Thirty days into the brutal war between Armenia and Azerbaijan last autumn, a small, London-listed company staked its claim to what lay beneath the killing fields.
Anglo-Asian Mining had been waiting for decades. Since 1997, the company has held the rights, granted by Azerbaijan, to three gold deposits beyond its reach, in territories controlled by Armenians. In an October 27 press release it announced that it was looking forward to tapping its 300-square-kilometre Vejnali contract area, which had just been retaken by Azerbaijani troops: “Once secure, the company plans to immediately start work.” After the fighting ended, some two weeks later, Armenian troops handed back more gold-mining areas, including the Kelbajar region, home to one of the most productive gold mines in the Caucasus.
Nagorno-Karabakh and the areas around it are rich in deposits of gold, copper, and other valuable metals. For decades, mining revenues helped prop up the de facto Nagorno-Karabakh Republic. In 2019, for example, 13% of Nagorno-Karabakh’s GDP came from the extractive industry, according to the territory’s statistics service, making it the top source of tax revenues. During the war Nagorno-Karabakh – which Armenians call Artsakh – lost control not only of profitable mines but, according to the de facto economy minister, “most of the hydroelectric plants.”
"Taking into account the obstacles caused by land losses as a result of hostilities, the Artsakh government will not be able to provide the revenue to fund its budget not only this year, but also in the coming years. According to my calculations, tax collection in Artsakh will be reduced by 40 billion drams [$80 million], or 65 percent,” Yerevan-based economist Suren Parsyan, who is connected to Armenia’s opposition, told Eurasianet.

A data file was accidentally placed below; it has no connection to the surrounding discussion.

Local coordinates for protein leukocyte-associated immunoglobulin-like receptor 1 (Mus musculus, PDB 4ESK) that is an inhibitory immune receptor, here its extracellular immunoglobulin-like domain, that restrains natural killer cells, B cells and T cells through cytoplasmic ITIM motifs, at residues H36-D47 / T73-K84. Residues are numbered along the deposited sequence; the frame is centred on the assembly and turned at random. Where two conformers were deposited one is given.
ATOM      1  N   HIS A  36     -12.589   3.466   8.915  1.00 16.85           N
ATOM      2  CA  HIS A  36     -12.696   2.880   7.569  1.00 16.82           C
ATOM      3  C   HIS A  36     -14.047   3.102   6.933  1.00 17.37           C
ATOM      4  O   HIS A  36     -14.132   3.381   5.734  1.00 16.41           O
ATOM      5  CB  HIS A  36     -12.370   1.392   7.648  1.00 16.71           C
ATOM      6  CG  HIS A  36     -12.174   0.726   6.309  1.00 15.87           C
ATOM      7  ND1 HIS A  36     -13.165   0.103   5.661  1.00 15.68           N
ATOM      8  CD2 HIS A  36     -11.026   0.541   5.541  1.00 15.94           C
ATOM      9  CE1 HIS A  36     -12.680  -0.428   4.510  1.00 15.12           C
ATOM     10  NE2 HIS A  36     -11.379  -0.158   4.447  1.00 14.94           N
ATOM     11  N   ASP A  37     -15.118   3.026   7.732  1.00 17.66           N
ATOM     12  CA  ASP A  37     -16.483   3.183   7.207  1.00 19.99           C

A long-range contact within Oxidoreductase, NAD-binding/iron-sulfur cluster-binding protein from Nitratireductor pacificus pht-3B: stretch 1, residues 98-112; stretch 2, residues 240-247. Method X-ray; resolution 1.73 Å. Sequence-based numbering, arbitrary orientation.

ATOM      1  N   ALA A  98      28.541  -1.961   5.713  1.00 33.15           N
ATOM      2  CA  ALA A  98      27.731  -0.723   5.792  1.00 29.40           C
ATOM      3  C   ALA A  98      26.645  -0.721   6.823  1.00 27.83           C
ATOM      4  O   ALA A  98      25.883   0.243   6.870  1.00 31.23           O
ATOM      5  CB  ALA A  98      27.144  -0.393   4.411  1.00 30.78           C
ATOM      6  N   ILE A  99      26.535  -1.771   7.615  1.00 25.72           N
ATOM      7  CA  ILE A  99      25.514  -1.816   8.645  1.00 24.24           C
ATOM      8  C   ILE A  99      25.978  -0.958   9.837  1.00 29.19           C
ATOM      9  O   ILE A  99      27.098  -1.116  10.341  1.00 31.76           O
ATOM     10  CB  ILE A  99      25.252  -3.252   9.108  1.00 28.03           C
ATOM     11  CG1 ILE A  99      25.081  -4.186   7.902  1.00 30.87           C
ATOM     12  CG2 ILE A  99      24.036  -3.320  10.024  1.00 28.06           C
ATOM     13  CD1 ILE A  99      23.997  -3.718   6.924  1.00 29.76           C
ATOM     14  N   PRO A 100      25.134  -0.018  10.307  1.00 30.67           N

The 44-day war that ended on November 9 radically changed the map of the South Caucasus – and with it, the economic foundations of Nagorno-Karabakh and Armenia. Now, after pushing for years to attract international attention to what it describes as the looting of its territories, Baku’s timing is auspicious: Around the world, investors are piling into precious metals as a hedge against inflation, which is expected to rise globally with coronavirus stimulus policies. The price of gold has jumped about 19% in the last 12 months. Copper futures hit multi-year highs this month.
The precise economic stakes for both Armenia and Azerbaijan are obscured by opaque governments. Mining enterprises in Armenia are obliged to disclose little information; activists’ repeated efforts to introduce transparency requirements have failed. We are only able to deduce the scale of miners’ contributions to Yerevan’s and Stepanakert’s coffers because both do release figures on large tax payments. Azerbaijan’s gold industry, for its part, has been tarnished by investigative reports showing how, in other mining ventures, President Ilham Aliyev’s daughters Arzu and Leyla Aliyeva extracted millions of dollars in profits, stashed them offshore, and then left rural mining communities, in the words of the Organized Crime and Corruption Reporting Project (OCCRP), “high and dry.”
Worth its weight
During Armenia and Azerbaijan’s first war over Nagorno-Karabakh as the Soviet Union collapsed in the early 1990s, Armenian troops took control of the territory and seven adjoining districts – all internationally recognised as belonging to Azerbaijan. The war ended, after tens of thousands of deaths, in a 1994 ceasefire that largely held until late 2020. Nagorno-Karabakh had declared itself independent and become an unrecognised satellite of impoverished Armenia.
Only three years after the ceasefire, a Delaware-registered company, R.V. Investment Group Services, signed an agreement with Baku for exclusive rights to six mines, three of them on territories under Armenia’s de facto control.
The man who signed that agreement is Reza Vaziri, a former official in Iran’s pre-revolutionary government and today the president, CEO, and largest known shareholder in Anglo-Asian Mining, which operates exclusively in Azerbaijan.
The company did not respond to requests for comment.